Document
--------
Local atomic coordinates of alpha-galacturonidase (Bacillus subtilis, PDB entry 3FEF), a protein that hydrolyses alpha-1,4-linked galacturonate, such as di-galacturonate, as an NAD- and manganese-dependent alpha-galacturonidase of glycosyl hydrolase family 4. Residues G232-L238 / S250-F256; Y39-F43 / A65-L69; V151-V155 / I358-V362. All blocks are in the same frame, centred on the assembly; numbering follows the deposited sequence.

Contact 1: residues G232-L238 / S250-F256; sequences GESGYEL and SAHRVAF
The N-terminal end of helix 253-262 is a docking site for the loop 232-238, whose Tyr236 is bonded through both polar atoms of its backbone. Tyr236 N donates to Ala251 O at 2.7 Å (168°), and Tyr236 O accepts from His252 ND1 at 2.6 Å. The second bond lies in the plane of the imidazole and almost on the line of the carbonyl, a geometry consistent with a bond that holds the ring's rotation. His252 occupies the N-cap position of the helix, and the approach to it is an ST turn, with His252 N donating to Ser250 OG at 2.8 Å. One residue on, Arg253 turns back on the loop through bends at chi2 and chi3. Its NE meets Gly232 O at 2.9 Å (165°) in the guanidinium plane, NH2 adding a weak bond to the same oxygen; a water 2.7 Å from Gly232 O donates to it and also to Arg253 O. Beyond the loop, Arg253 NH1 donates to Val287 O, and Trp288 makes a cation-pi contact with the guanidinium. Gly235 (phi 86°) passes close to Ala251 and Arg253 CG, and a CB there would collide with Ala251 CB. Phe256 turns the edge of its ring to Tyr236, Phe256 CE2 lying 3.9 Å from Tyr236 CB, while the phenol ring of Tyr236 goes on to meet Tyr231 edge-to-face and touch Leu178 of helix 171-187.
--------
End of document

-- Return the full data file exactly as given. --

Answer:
Local atomic coordinates of alpha-galacturonidase (Bacillus subtilis, PDB entry 3FEF), a protein that hydrolyses alpha-1,4-linked galacturonate, such as di-galacturonate, as an NAD- and manganese-dependent alpha-galacturonidase of glycosyl hydrolase family 4. Residues G232-L238 / S250-F256; Y39-F43 / A65-L69; V151-V155 / I358-V362. All blocks are in the same frame, centred on the assembly; numbering follows the deposited sequence.

Contact 1: residues G232-L238 / S250-F256; sequences GESGYEL and SAHRVAF
The N-terminal end of helix 253-262 is a docking site for the loop 232-238, whose Tyr236 is bonded through both polar atoms of its backbone. Tyr236 N donates to Ala251 O at 2.7 Å (168°), and Tyr236 O accepts from His252 ND1 at 2.6 Å. The second bond lies in the plane of the imidazole and almost on the line of the carbonyl, a geometry consistent with a bond that holds the ring's rotation. His252 occupies the N-cap position of the helix, and the approach to it is an ST turn, with His252 N donating to Ser250 OG at 2.8 Å. One residue on, Arg253 turns back on the loop through bends at chi2 and chi3. Its NE meets Gly232 O at 2.9 Å (165°) in the guanidinium plane, NH2 adding a weak bond to the same oxygen; a water 2.7 Å from Gly232 O donates to it and also to Arg253 O. Beyond the loop, Arg253 NH1 donates to Val287 O, and Trp288 makes a cation-pi contact with the guanidinium. Gly235 (phi 86°) passes close to Ala251 and Arg253 CG, and a CB there would collide with Ala251 CB. Phe256 turns the edge of its ring to Tyr236, Phe256 CE2 lying 3.9 Å from Tyr236 CB, while the phenol ring of Tyr236 goes on to meet Tyr231 edge-to-face and touch Leu178 of helix 171-187.